research tips

14 Jul 2014

Free E-book on Ancestry Search Tips

Family Tree University is offering a free e-book on Ancestry Search Tips, available for download here.

Titled 48 Ancestry Search Tips, this e-book contains “tricks, hints and hacks to unlock new family tree discoveries [and] helpful guides to using the genealogy website, including an exclusive excerpt from the Unofficial Guide to Ancestry.com by Nancy Hendrickson.” 

Ancestry.com likely holds answers to at least some of your family tree questions. The key to finding those answers is learning how to sift through the massive amount of ancestor data on the subscription genealogy website. Whether you want to use your paid Ancestry.com subscription more effectively, make the most of a free trial subscription or eke out whatever information you can for free, the pointers in our free e-book 48 Ancestry Search Tips will help you.”

3 May 2014

Immigrant Ancestors Talk at SLOCGS

Immigrant Ancestors Talk at San Luis Obispo County Genealogy Society today! This is one of my favorite presentations – “Coming to America: Castle Garden, Ellis Island & Immigrant Ancestors” – and it begins at 1:45 pm at 520 Dana Street, San Luis Obispo, California. The general meeting starts at 12:15 pm.

This talk is based on my new guide, Discovering Immigrant Ancestors, a 77-page PDF with 25 pages of active links to immigration and naturalization resources and an overview of immigration from Europe to America in the 19th and twentieth centuries.

There are five parts to my talk, as this is a hybrid of two presentations. In the first part, we’ll follow in the footsteps of European immigrant ancestors who approached America’s “front doors to freedom” through the Customs House, Castle Garden, or Ellis Island in the 19th and 20th centuries. The second part, I’ll talk about essential and little-known resources for finding […]

21 Mar 2014

Library of Congress Blogs – Follow Friday

This Follow Friday post is about Library of Congress blogs. The nation’s oldest federal cultural institution and the largest library in the world, the Library of Congress holds millions of books, recordings, photographs, maps and manuscripts in its collections.

Its name comes its original mission to serve as the research arm of Congress, a purpose it still fulfills today. The Library’s formal mission is to “support the Congress in fulfilling its constitutional duties and to further the progress of knowledge and creativity for the benefit of the American people.”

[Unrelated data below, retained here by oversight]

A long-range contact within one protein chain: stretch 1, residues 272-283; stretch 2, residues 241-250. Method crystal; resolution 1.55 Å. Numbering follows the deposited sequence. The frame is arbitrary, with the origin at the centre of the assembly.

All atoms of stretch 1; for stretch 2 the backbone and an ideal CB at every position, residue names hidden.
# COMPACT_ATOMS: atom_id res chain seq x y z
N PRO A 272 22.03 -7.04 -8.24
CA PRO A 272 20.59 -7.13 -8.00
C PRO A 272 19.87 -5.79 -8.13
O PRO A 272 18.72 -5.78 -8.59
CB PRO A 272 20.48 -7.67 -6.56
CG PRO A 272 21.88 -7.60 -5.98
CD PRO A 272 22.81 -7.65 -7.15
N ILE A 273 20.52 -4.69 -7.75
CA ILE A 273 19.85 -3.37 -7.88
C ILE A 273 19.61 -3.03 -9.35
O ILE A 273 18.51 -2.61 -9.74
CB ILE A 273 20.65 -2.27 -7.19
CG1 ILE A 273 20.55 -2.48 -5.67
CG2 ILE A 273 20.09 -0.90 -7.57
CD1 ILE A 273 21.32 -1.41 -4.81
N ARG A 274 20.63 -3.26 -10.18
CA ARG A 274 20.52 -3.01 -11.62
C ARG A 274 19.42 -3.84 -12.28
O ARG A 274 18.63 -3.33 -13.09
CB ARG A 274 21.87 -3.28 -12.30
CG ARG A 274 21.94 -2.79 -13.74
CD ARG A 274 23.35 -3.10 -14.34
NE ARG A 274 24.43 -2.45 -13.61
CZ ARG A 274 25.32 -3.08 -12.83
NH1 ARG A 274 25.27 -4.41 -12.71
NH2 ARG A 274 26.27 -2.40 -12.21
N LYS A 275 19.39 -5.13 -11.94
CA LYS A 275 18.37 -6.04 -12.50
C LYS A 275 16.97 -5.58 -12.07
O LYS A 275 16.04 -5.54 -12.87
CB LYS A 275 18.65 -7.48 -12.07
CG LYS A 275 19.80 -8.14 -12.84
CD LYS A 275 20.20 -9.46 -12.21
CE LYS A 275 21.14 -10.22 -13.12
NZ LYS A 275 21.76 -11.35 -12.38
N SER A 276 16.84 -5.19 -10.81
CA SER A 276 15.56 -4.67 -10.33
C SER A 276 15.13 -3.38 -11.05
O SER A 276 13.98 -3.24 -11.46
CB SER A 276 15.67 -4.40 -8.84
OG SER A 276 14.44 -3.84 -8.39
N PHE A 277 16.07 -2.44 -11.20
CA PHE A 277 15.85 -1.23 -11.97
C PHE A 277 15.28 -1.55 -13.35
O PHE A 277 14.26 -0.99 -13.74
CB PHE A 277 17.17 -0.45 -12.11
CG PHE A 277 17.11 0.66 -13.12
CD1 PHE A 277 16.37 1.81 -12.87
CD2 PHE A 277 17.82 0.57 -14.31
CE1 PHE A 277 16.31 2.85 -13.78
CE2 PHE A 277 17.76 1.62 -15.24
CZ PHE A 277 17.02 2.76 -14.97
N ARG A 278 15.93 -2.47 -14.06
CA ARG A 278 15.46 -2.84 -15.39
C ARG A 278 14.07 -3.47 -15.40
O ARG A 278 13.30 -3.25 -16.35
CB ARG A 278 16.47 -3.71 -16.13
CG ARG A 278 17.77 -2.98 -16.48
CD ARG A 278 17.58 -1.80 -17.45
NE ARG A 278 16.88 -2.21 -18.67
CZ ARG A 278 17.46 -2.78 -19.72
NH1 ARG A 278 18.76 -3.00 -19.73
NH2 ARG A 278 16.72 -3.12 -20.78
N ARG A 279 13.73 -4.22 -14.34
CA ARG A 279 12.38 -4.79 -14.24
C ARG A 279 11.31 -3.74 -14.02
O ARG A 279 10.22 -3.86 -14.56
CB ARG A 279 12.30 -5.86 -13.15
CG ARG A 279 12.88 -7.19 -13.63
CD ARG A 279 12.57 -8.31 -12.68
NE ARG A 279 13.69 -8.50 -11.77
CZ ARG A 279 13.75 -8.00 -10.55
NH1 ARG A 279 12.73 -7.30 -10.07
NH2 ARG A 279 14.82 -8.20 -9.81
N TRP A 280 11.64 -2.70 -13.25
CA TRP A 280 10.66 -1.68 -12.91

The eleven Library of Congress blogs certainly fulfill the latter part of their mission. The Library of Congress blogs are excellent resources, free to all, organized by broad historical subjects, and containing a wealth of information for researchers from the vast collections at the Library of Congress.

These Library of Congress blogs are of particular interest to genealogists:

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6 Sep 2013

Collection of Collections at CONTENTdm for Follow Friday

contentdmThe Collection of Collections site by CONTENTdm is today’s Follow Friday post. It gathers digital collections from a host of libraries and archives that use CONTENTdm‘s software to deliver digital collections to researchers.

Lots of attention in the genealogical research world goes to commercial (for-profit) digital collection sites like Ancestry or MyHeritage.

But there are many, many non-profit libraries, archives, and museums that are working hard to digitize and deliver their collections directly to users, usually for free. In these collections are genealogically rich materials such as yearbooks and oral history transcripts.

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